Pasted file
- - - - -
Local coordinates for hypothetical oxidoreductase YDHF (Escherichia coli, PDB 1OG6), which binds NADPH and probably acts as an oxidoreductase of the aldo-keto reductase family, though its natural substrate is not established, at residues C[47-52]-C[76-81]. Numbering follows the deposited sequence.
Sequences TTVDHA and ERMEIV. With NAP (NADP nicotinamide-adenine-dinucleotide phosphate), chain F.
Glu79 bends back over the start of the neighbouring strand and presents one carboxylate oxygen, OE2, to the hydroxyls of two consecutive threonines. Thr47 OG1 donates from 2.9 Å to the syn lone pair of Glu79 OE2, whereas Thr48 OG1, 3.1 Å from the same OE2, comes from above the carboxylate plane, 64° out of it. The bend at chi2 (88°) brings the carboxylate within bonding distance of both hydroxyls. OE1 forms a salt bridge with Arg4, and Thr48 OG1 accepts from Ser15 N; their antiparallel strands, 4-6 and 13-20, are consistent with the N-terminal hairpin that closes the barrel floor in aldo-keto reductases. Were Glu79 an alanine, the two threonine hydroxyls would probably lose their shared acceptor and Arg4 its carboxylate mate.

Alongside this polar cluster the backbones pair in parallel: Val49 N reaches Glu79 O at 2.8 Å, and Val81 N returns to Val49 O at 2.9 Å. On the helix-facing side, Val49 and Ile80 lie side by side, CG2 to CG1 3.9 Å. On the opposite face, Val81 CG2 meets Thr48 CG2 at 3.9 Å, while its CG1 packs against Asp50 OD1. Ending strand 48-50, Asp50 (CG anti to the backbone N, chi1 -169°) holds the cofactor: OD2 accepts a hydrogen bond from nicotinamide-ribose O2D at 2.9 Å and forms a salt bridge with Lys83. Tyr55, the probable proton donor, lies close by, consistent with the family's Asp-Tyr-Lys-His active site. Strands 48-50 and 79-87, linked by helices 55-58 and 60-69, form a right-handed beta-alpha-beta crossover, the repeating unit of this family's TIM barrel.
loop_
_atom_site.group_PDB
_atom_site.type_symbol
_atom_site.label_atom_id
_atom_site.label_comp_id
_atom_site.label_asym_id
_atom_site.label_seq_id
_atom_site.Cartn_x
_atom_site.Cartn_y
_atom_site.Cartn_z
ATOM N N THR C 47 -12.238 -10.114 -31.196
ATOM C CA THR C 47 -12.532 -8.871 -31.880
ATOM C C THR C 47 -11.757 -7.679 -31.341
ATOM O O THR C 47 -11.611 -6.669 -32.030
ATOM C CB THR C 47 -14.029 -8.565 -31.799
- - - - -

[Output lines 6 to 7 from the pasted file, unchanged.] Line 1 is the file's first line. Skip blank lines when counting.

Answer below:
_atom_site.group_PDB
_atom_site.type_symbol